Student Refurbishes His Own Truck Using Skills Learned in Auto Collision
CPAVTS prides itself on the fact that its students don’t have to wait until after they graduate to see the fruits of their hard work, and one student in Brenton Yaukey’s Automotive Collision program has taken this to a new level. Jacob Brandt, a senior from Cumberland Valley High School, used the skills he would be learning as stepping stones towards a personal project.
When Jacob’s grandfather bequeathed a beat-up 1957 Chevrolet truck to him, Jacob brought it to school with him and set out to refurbish it himself. Each test passed in his program gave him license to complete another part of the project, and now, his hard work has finally paid off.
“[The truck’s] been here for about two years now,” Jacob said. “I had to line up all the panels, straighten out the dents, cut new metal panels to build the bed, prime and paint it—plus a lot of other things!”
Once a lackluster arrangement of rusted metal, the vehicle is now boasts a rust-colored sheen instead. Jacob’s dedication to his studies is what afforded him the opportunity to complete the refurbishing himself.
“I let him bring it in because he passed all of the tasks he needed to actually do the work himself,” said Mr. Yaukey. “Basically, he’s just a really good student, and I’m proud of the work he’s done.”
Pictured here is Jacob proudly standing in front of his finished product—certainly a far cry from what the truck looked like before! As an added bonus, the practice he received from working on the vehicle also prepared him for his participation in the SkillsUSA District and State Competitions, the latter of which he is competing in this week.
Said Jacob, “I learned a lot from the experience—how to do body work, how to do measurements from all the pieces I had to cut, and a lot about the painting process. It also helped a lot in participating in Skills!”
Jacob is a fantastic student with many achievements under his belt including this one. We are proud to have him as a student of Cumberland Perry!
Pictured below is Jacob still putting work into the truck--long before it came to look as fantastic as it is in the photo above!
Cooperative Education Spotlight- Justin Fuller
Halfway through his senior year, Justin Fuller decided it was time to put his skill set to work. Justin, enrolled in the Logistics & Warehouse Management program, is currently employed by Old Dominion Freight Line in Carlisle through the Cooperative Education Program. He attends Susquenita High School each morning and then reports directly to work each day; once there, he grabs a work ticket and jumps on a nearby forklift, and he is well versed in loading and unloading trailers with various types of “state of the art” equipment. Justin has a complete understanding of the Dock Yard Management System and easily identifies ‘hot freight’ and the importance to move it in timely fashion. His training at CPAVTS has made the transition to the real world a very easy one—his supervisor and his peers rave about the work ethic Justin display day in and day out, and when you combine his skill set with his work ethic, you have a fine addition to any team.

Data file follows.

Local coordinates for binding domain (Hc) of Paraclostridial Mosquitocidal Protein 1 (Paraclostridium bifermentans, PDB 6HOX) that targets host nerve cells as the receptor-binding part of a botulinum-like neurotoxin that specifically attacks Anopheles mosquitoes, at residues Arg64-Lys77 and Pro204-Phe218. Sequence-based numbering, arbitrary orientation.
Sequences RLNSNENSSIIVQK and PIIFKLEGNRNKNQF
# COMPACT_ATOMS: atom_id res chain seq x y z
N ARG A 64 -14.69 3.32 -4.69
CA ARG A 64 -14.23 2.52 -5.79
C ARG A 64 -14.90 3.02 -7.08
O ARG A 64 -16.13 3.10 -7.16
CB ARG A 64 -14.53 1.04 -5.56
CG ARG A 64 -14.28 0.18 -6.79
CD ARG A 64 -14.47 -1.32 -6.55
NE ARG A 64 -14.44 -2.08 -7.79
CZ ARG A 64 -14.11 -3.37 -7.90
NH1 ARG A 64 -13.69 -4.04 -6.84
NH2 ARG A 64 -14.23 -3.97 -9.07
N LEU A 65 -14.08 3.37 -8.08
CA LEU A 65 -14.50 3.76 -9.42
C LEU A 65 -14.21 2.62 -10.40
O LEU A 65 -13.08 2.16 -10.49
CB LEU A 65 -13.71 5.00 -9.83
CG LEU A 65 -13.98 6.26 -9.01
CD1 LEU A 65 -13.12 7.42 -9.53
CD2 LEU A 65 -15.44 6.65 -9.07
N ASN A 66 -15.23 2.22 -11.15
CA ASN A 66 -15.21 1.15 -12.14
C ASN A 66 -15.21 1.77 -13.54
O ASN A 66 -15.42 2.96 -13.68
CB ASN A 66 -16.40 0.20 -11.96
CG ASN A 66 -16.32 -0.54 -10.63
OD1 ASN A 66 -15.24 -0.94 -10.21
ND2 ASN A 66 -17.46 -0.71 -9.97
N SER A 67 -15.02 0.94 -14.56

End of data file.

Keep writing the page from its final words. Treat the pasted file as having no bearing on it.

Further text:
Catching Up With...Isaac Eshenour, Class of '16
Isaac is a graduate of Big Spring High School and CPAVTS’s Precision Machine Technology Program. He has already been through his first year of post-secondary education and has plans to advance his knowledge in the PMT trade--he even came back to visit with his instructor, Mr. Fogleman, recently to touch base about his experiences this year.
We were lucky enough to grab him for a short interview to see what he’s been up to! Here is what he had to say:
What industry are you currently working in?
“I am currently attending Williamson College of the trades.”
What area are you currently studying?
“I plan to obtain a degree in machine tool technology.”
What employment have you had so far, if any, related to your program area at CPAVTS?
“I worked in a machine shop called Kittatinny Manufacturing.”
What additional education and training did you receive after leaving CPAVTS and did you feel CPAVTS prepared you for this?
“Cumberland Perry AVTS helped me tremendously in furthering my education at Williamson College.”
How was Cumberland Perry different than your regular high school?
“It was somewhere that I felt I could learn a lot, and I enjoyed coming to school every day.”
How has your industry changed since your time at CPAVTS?
“At school machines are older and harder to use, but CPAVTS has helped with up-to-date machines.”
What is your favorite CPAVTS memory?
“Placing second at the states in the CNC Milling competition.”
Program Spotlight- Automotive Technology
Automotive Technology is a two instructor program at CPAVTS and maintains some of the largest enrollment interest. Students in this area of study learn various techniques used to maintain vehicles—from advanced emissions control systems to basic tire pressure monitoring. The program is involved in a revision period this year, which allows for advancements in their curriculum and tools of the trade.